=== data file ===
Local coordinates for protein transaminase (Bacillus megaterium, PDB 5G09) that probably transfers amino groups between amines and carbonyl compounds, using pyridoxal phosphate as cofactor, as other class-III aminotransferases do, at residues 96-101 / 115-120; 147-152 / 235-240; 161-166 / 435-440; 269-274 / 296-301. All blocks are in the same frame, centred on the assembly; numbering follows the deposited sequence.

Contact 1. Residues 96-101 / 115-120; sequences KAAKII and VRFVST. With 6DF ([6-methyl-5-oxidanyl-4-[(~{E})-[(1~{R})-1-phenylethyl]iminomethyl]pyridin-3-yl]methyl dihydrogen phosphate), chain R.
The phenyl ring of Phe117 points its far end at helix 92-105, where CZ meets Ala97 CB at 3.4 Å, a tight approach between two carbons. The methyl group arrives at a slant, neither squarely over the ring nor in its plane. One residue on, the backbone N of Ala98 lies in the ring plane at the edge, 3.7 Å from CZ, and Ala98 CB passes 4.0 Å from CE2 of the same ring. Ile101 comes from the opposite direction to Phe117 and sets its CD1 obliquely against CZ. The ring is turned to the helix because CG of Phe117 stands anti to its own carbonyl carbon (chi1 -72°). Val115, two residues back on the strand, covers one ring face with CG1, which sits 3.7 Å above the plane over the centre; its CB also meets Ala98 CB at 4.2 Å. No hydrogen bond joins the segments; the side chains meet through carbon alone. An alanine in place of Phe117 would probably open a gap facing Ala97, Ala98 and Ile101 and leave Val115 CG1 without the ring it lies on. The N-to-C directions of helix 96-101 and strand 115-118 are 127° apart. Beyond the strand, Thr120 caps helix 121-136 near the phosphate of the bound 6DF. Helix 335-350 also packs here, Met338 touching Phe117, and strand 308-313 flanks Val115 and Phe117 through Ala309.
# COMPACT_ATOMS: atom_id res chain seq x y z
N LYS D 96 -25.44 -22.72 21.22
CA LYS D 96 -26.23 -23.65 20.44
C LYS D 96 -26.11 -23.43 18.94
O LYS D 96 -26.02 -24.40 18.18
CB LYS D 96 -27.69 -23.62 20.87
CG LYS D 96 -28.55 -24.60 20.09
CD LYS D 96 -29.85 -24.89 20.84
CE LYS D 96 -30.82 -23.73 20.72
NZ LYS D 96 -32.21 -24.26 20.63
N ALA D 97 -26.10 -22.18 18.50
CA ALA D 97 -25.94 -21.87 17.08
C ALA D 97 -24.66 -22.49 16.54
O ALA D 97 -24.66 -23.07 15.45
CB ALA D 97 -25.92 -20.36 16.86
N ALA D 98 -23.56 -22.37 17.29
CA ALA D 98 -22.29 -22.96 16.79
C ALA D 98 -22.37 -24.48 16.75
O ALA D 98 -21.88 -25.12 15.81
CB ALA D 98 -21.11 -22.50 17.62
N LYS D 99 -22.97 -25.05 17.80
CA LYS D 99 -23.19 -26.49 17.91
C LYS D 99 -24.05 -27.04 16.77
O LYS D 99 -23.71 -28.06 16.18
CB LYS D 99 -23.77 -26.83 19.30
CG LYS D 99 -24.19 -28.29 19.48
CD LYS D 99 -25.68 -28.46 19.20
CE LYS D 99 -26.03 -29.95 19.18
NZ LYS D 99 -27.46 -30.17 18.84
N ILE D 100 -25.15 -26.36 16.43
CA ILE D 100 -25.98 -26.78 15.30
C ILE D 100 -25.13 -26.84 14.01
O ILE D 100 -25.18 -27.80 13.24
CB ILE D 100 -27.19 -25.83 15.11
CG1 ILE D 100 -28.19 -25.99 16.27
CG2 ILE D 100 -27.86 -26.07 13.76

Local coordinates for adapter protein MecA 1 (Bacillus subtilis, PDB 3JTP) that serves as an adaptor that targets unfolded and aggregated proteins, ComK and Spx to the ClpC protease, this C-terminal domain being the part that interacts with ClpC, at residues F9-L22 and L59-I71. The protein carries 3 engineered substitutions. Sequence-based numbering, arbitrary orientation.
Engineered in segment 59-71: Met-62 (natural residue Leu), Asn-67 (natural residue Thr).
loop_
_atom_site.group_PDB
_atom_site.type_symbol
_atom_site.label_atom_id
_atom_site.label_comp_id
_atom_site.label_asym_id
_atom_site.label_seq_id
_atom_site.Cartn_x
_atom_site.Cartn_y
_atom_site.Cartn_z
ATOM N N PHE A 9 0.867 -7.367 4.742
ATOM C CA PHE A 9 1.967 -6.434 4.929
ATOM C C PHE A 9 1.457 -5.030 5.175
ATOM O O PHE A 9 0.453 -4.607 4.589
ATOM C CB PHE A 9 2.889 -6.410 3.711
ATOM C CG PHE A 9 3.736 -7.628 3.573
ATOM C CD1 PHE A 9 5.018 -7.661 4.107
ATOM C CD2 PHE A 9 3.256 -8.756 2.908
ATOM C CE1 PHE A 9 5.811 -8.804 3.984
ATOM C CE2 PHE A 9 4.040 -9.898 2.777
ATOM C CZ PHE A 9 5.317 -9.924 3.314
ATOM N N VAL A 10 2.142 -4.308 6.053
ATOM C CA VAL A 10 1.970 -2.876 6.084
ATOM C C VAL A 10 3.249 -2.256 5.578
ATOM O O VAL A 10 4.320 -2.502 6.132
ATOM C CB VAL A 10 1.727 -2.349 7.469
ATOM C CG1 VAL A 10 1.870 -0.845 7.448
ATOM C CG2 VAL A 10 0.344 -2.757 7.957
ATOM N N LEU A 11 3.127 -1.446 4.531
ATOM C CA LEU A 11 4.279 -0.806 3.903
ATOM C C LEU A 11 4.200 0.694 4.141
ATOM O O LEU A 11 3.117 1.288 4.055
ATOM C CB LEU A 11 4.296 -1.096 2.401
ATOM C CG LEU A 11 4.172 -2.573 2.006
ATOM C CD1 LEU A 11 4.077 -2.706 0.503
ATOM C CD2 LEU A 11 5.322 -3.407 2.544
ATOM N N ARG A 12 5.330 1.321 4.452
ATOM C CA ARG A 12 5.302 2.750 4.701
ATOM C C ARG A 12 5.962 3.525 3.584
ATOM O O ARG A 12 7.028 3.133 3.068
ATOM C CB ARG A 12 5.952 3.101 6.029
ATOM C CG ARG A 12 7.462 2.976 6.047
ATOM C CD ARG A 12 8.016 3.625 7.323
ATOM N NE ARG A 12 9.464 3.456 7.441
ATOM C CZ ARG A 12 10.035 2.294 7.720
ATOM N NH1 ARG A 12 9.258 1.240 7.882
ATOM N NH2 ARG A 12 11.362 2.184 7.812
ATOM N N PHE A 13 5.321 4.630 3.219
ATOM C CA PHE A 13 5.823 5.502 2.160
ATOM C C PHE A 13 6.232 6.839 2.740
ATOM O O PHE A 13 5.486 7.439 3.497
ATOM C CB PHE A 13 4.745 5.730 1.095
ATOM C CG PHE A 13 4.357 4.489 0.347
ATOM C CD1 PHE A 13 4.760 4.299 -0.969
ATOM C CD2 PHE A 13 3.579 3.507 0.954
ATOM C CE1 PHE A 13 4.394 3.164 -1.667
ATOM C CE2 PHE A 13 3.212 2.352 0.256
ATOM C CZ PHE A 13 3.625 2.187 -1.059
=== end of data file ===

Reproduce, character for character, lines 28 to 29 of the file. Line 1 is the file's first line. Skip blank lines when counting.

CB LYS D 99 -23.77 -26.83 19.30
CG LYS D 99 -24.19 -28.29 19.48